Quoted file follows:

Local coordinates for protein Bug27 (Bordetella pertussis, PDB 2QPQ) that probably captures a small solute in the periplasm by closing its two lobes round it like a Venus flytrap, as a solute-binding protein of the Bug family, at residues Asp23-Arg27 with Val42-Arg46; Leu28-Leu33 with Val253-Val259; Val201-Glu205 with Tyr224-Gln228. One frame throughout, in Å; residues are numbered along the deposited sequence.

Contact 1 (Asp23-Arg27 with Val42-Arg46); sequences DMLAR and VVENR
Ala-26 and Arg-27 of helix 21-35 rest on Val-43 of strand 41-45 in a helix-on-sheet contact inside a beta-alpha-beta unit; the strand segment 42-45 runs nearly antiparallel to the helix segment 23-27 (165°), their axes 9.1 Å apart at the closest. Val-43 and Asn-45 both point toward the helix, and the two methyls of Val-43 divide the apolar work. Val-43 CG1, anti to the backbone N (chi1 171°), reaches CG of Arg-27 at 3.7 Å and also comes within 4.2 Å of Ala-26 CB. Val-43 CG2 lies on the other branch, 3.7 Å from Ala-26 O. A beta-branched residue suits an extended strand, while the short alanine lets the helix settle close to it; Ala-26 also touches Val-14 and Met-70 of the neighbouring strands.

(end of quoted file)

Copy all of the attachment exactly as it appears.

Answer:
Local coordinates for protein Bug27 (Bordetella pertussis, PDB 2QPQ) that probably captures a small solute in the periplasm by closing its two lobes round it like a Venus flytrap, as a solute-binding protein of the Bug family, at residues Asp23-Arg27 with Val42-Arg46; Leu28-Leu33 with Val253-Val259; Val201-Glu205 with Tyr224-Gln228. One frame throughout, in Å; residues are numbered along the deposited sequence.

Contact 1 (Asp23-Arg27 with Val42-Arg46); sequences DMLAR and VVENR
Ala-26 and Arg-27 of helix 21-35 rest on Val-43 of strand 41-45 in a helix-on-sheet contact inside a beta-alpha-beta unit; the strand segment 42-45 runs nearly antiparallel to the helix segment 23-27 (165°), their axes 9.1 Å apart at the closest. Val-43 and Asn-45 both point toward the helix, and the two methyls of Val-43 divide the apolar work. Val-43 CG1, anti to the backbone N (chi1 171°), reaches CG of Arg-27 at 3.7 Å and also comes within 4.2 Å of Ala-26 CB. Val-43 CG2 lies on the other branch, 3.7 Å from Ala-26 O. A beta-branched residue suits an extended strand, while the short alanine lets the helix settle close to it; Ala-26 also touches Val-14 and Met-70 of the neighbouring strands.